The contribution of the noble Lord, Lord Lamont, on Iran was important and good. We need to focus more on the role of Islam. In my lifetime we got used to a political ideology dominating the world—communism, capitalism, Nazism, fascism, and so on. That has gone and is being replaced by a religious ideology, and, frankly, that has been the history of the world for several thousand years.
The disputes in Iran and the riots in the streets are in part about the problem Iran has in marrying political control—President Rouhani is struggling but he is trying to do a good job—with religion: according to both Shia and Sunni interpretations, there is no law above God’s law. Time precludes any further examination of that issue but we have to focus on it in the coming decades.
Finally, we also have to be aware of the role of nationalism, which I am afraid is growing in many countries in the world. That, combined with the growth of ideology, is a danger we have to face.
My Lords, I am grateful for the chance to speak in this debate, in which I have the unusual pleasure of agreeing with every word said by the noble Lord, Lord Lamont of Lerwick.
I will make two quick points. First, this is a brilliantly timed debate, one year after the inauguration. I am less worried than I was then about the threat to NATO. The investigations into possible collusion and certain Russian involvement in the election campaign in America have neutralised what I saw as the biggest risk to NATO: candidate Trump’s openly avowed admiration for President Putin. If that is still in his head he cannot act on it, given the investigations taking place on Capitol Hill and elsewhere in Washington, so I am slightly less worried about that.
One point that perhaps was not brought out in the debate, and about which I am more worried about than I was a year ago, is the threat to the rules-based trade system. The open insistence that the United States will no longer be bound by WTO rulings, and the attempt to subvert the WTO system from within by refusing to make appointments to panels—refusing to appoint judges in the WTO’s dispute settlement procedures—is an existential threat to a central element of a rules-based system that originated here in London. We invented the General Agreement on Tariffs and Trade. The WTO was run for a very long time on British expertise. When we joined the European Union we imported the old Board of Trade expertise into it and we saw great commissioners such as Leon Brittan and Peter Sutherland. We should pay tribute to Peter Sutherland for all his work, not just in Brussels but also in Geneva, in all our interests.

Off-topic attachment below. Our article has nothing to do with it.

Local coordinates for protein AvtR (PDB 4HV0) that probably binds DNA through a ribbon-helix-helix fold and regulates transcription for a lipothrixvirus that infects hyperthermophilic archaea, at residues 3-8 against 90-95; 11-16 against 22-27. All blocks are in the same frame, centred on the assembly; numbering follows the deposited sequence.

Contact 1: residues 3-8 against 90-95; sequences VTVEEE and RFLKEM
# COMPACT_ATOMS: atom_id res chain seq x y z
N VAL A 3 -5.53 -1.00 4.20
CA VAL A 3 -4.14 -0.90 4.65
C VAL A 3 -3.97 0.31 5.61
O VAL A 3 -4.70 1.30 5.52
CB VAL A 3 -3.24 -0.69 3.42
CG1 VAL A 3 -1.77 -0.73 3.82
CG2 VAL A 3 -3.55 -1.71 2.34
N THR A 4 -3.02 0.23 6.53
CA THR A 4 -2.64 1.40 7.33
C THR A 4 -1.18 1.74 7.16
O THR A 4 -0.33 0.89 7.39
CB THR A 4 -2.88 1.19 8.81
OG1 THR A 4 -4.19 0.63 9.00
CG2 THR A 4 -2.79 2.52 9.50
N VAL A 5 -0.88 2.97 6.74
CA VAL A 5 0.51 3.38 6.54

It is very important if we are to leave the European Union that we remain in very close touch with it in support of the WTO system. To my mind, a sweetheart trade deal with the United States is a mirage. It clearly has an “America first” policy. We remember the inaugural speech. We must not let pursuit of close contacts with America, which are very important, blind us to the fact that the rules-based system is particularly important to an open trading country such as the United Kingdom.
My Lords, this has been an interesting and constructive debate with remarkable consensus across the House. Almost everyone agrees with what the noble Lords, Lord Lamont and Lord Robertson, said about Iran, for example. I hope it does not embarrass the noble Lord, Lord Lamont, that we are very much of one view on that.
There are three interconnected themes: first, the changes in the United States and the impact of President Trump; secondly, how we maintain the threatened liberal international order; and thirdly, the implications for British foreign policy. On the United States, I think most of us agree that the changes to which we have to adjust are longer term than President Trump and that Trump highlights and, we hope, exaggerates some of the underlying trends.